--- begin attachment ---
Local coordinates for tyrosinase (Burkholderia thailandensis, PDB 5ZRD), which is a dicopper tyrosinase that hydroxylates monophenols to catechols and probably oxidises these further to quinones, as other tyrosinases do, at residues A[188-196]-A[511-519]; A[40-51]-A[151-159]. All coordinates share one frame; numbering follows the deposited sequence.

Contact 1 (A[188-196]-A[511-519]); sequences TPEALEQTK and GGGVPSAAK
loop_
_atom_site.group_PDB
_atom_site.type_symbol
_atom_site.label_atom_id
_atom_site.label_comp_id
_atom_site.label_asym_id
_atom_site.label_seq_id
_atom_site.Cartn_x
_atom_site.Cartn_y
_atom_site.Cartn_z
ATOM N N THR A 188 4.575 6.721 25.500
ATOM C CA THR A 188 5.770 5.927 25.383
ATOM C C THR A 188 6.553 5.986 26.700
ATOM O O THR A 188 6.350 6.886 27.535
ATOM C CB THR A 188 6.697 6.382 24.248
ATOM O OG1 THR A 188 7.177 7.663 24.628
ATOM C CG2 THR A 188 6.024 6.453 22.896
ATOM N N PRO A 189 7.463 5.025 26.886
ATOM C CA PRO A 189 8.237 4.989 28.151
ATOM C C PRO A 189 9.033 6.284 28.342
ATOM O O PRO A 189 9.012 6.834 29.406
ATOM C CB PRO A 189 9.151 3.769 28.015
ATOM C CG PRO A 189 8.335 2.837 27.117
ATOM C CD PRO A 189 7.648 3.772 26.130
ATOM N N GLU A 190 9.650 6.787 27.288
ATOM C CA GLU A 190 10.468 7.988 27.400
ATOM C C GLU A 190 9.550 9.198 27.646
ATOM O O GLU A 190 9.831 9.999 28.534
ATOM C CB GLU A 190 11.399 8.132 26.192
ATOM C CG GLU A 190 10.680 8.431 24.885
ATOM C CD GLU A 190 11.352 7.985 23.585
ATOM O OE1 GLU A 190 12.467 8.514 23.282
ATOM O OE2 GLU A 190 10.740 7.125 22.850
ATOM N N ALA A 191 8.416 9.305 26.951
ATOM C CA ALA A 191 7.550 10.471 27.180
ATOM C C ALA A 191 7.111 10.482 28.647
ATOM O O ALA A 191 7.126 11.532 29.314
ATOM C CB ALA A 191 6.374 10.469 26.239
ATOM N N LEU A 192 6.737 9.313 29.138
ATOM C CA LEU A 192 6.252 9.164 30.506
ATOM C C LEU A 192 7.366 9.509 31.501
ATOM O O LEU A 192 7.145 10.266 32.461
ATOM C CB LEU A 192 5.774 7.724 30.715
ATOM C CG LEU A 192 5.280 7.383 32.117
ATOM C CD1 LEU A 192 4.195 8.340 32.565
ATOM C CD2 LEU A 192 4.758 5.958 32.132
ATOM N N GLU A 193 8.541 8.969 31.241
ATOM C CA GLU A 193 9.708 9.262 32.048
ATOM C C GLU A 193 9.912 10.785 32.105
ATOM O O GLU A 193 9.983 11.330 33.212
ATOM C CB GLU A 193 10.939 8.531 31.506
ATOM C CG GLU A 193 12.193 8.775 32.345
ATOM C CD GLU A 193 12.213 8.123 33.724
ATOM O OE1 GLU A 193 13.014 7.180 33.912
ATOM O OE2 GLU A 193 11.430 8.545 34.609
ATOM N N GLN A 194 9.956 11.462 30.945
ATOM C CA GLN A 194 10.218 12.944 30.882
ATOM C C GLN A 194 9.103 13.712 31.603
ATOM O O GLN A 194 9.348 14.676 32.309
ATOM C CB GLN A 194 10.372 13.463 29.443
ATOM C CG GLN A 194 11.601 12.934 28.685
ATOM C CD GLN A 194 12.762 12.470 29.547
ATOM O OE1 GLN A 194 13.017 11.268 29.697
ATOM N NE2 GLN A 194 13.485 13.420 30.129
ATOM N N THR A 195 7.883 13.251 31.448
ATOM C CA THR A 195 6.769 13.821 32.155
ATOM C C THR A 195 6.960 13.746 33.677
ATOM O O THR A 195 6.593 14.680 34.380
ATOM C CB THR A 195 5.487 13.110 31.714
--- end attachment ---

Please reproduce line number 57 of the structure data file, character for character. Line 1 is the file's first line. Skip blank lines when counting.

ATOM O OE2 GLU A 193 11.430 8.545 34.609